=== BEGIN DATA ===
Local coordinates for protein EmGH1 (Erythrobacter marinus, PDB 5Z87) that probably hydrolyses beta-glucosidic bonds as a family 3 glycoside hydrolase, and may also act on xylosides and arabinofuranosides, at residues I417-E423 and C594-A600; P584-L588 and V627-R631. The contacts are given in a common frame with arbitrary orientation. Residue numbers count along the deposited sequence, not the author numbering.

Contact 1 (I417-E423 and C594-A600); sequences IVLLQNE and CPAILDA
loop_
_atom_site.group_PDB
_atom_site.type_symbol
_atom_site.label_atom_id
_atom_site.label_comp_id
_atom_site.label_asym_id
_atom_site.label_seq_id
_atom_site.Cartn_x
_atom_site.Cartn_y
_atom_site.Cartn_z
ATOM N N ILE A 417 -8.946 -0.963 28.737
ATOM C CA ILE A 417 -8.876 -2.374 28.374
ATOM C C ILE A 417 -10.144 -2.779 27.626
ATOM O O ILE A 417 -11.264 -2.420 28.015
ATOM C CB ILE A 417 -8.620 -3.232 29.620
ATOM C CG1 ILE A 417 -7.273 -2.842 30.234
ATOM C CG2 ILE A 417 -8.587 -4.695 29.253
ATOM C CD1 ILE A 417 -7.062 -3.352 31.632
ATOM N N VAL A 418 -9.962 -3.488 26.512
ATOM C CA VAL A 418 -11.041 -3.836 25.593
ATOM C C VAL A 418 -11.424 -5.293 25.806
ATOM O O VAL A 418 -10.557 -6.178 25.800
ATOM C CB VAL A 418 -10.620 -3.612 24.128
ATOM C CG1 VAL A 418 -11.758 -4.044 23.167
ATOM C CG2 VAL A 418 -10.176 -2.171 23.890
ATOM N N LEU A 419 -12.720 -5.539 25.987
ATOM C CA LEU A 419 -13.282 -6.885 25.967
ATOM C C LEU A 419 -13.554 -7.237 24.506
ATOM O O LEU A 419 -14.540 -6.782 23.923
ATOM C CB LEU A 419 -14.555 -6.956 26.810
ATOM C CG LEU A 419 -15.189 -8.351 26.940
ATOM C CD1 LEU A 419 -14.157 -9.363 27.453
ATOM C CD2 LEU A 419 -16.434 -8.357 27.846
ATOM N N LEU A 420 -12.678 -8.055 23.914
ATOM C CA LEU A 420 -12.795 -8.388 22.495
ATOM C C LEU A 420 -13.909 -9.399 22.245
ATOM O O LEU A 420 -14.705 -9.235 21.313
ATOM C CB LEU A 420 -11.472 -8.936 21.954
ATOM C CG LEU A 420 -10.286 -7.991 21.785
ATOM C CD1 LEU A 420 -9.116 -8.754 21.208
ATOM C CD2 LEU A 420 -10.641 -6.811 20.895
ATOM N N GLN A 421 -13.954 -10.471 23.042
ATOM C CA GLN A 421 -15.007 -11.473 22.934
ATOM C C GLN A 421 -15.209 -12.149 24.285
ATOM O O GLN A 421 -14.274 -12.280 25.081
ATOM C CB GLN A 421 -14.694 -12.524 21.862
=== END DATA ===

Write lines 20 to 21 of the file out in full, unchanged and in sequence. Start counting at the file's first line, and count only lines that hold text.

ATOM C CD1 ILE A 417 -7.062 -3.352 31.632
ATOM N N VAL A 418 -9.962 -3.488 26.512